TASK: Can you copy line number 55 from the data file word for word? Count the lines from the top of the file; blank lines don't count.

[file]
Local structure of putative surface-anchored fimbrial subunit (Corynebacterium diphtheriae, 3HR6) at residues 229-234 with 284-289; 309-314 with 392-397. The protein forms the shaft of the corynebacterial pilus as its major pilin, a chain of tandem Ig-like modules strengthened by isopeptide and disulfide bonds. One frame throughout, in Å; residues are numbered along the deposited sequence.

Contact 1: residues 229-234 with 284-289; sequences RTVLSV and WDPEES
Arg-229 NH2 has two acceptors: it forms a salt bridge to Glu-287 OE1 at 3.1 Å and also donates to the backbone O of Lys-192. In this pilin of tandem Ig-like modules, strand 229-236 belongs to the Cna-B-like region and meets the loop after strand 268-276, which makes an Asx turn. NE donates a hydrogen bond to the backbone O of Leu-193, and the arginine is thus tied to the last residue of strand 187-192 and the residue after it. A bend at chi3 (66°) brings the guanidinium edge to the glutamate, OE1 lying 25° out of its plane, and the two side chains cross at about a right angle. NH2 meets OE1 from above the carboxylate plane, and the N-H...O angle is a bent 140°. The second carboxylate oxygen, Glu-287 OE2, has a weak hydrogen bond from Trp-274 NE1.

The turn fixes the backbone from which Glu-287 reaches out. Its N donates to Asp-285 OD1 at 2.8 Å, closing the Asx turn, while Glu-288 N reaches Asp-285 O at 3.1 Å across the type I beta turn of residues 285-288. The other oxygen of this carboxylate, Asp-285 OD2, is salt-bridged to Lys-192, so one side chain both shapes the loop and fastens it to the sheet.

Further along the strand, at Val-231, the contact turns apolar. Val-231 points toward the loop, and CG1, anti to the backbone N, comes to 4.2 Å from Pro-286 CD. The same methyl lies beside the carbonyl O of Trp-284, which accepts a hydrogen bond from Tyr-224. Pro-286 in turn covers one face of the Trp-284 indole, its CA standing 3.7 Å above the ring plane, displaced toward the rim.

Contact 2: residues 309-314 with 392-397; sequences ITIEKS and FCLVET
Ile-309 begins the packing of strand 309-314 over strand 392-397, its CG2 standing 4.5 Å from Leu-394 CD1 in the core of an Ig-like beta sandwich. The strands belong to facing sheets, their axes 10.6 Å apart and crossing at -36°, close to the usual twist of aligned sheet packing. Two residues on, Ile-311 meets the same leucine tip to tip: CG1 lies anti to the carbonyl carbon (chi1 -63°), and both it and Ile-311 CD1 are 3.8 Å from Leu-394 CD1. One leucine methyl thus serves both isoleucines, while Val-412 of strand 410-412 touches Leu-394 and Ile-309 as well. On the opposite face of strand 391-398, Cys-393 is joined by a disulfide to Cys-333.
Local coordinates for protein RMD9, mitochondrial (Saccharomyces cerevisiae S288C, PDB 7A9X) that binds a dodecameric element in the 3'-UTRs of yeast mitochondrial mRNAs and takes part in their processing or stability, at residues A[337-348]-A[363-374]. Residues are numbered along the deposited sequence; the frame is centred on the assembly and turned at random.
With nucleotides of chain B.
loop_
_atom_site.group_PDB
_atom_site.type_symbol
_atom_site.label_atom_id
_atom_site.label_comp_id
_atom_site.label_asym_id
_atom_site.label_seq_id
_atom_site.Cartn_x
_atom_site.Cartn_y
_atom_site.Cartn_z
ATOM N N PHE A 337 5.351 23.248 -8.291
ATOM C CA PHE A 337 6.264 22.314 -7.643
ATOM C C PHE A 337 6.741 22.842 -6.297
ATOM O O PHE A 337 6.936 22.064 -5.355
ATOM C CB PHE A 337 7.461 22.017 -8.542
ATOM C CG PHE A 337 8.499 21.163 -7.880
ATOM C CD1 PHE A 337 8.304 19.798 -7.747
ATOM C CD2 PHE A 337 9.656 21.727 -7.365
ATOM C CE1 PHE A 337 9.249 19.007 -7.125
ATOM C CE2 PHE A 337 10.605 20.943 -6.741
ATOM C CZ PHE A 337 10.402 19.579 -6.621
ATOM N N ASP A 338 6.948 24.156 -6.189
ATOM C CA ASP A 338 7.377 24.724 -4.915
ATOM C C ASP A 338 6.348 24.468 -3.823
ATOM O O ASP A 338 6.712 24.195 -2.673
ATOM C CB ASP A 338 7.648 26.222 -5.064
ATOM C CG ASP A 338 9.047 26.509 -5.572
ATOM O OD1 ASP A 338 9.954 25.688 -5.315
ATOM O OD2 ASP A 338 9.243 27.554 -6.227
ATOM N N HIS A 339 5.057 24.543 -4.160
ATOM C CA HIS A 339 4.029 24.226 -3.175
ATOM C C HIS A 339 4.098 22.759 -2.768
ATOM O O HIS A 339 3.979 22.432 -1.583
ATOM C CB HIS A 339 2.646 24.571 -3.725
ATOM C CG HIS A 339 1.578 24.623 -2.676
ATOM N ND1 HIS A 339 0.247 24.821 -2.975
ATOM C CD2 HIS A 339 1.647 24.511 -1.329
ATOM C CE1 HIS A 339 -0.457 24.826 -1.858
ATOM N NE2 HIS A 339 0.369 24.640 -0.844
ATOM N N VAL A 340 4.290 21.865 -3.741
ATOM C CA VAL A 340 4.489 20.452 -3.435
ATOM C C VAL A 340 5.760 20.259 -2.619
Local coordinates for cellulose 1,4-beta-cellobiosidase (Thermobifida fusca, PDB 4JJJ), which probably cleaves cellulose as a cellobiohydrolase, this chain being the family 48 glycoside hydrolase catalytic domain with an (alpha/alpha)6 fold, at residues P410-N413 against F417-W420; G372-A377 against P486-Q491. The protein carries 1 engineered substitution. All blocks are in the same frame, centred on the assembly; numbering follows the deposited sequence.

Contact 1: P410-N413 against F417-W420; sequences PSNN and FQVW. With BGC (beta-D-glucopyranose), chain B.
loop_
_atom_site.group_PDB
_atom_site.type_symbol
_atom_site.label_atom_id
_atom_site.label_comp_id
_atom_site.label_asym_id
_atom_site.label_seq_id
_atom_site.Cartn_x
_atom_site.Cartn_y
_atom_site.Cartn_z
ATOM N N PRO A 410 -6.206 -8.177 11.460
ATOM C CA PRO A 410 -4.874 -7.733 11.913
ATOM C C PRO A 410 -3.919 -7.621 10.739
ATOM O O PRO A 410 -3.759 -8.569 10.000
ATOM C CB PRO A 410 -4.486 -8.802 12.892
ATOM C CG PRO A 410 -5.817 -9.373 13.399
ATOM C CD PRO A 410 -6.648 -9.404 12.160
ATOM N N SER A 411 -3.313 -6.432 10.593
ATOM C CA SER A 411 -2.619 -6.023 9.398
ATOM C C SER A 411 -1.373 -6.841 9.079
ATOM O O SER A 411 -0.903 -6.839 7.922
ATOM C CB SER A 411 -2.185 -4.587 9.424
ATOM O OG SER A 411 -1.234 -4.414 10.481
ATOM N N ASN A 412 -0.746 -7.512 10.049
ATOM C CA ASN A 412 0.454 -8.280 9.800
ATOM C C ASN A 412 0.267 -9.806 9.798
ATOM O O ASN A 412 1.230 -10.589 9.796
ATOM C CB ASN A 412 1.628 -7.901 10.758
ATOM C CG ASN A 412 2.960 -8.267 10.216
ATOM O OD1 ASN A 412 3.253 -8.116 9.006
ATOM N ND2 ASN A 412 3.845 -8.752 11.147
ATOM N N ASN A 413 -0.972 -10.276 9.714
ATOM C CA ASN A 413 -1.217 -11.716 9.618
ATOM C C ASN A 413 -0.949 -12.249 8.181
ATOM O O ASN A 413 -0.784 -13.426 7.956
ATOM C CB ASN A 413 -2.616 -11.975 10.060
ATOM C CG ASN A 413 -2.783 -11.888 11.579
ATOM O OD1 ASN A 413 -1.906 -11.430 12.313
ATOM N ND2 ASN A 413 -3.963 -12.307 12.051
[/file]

_atom_site.group_PDB